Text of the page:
Black gospel was slow to catch up to the praise & worship craze that enveloped the CCM side of gospel music in the '90s, but once it finally caught on at the turn of the millennium, it didn't let up. While not a praise & worship leader in the strictest sense, contemporary gospel heavyweight Fred Hammond was one of its most natural proponents. Ever since his Radical for Christ days, Hammond was quietly but dutifully forging his own take on praise & worship -- a gospel/urban hybrid large on choral dynamics, vertical sentiment, and deft musicianship. After a brief parenthesis with 2004's largely reflective Somethin' 'Bout Love, Hammond adopted a more triumphant tone with Free to Worship, his first album since relocating his quarters from Detroit to Dallas. While it's more performance-based than your average congregational praise recording, Free to Worship is otherwise classic Fred -- it successfully channels his "heart" for worship music. That's not to say Hammond doesn't try his hand at corporate arrangements -- the breezy "Lord Your Grace" is pure Sunday-morning delight, as is the stomping, electrifying remake of the praise oldie "This Is the Day." The music minister sounds lighter on his feet -- reassured and carefree, yet never self-focused or, worse yet, self-referential. His main concern here is to point his thoughts heavenward, whether he's entertaining his funky ("Every Time I Think"), soulful ("No Greater Love"), or gospel ("Keep on Praisin'") sides. As the album winds down, Hammond gets decidedly more inspirational, more subtle -- similar to the Somethin' 'Bout Love sessions, but with a more worshipful slant. Hammond has absolutely nothing prove; he's done it all. This explains why Free to Worship, while not the most consistent album he's made, it's undoubtedly one of the most effortless of his career. Hammond was born to sound like this.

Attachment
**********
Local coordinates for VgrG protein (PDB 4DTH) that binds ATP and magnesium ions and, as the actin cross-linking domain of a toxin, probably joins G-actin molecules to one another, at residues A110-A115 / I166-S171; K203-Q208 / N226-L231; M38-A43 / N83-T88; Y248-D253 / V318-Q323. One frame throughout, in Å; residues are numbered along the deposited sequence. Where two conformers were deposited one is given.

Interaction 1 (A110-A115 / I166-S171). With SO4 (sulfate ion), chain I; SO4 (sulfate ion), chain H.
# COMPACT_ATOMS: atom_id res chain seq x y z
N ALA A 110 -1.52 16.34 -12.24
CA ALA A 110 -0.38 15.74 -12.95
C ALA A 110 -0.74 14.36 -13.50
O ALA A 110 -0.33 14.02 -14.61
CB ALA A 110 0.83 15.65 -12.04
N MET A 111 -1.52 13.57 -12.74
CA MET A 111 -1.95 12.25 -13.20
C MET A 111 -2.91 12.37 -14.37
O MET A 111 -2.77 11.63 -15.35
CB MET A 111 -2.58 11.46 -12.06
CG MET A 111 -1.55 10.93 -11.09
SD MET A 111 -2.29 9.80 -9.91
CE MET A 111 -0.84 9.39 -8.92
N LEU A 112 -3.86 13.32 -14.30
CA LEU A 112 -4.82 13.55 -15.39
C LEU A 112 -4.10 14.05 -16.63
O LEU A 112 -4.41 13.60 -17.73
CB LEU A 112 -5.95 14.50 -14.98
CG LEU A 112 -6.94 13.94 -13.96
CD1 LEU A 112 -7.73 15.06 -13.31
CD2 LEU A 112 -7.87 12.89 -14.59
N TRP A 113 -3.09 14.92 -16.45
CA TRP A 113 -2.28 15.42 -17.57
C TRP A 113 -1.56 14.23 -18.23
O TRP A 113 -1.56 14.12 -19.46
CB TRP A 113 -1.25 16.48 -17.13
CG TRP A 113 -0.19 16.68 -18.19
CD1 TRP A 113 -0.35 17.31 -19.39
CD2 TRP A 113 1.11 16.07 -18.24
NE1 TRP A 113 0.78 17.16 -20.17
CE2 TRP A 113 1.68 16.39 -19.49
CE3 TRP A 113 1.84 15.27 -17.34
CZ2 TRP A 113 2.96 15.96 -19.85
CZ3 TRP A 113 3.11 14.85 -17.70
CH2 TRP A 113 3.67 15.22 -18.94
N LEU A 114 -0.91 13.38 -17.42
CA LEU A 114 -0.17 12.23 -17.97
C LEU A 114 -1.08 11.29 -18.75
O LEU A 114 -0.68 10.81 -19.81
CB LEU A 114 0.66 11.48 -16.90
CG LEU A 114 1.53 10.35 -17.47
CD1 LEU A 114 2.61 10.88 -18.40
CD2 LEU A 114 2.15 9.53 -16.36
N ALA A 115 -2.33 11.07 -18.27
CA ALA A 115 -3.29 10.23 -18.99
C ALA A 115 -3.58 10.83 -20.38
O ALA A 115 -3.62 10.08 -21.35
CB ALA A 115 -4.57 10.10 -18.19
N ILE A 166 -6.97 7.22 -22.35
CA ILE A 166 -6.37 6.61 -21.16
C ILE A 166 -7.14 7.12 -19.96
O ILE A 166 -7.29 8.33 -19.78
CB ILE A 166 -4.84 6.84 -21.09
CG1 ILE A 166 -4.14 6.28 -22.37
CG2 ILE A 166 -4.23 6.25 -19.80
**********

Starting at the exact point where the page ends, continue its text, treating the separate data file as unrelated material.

Andree Farias, Rovi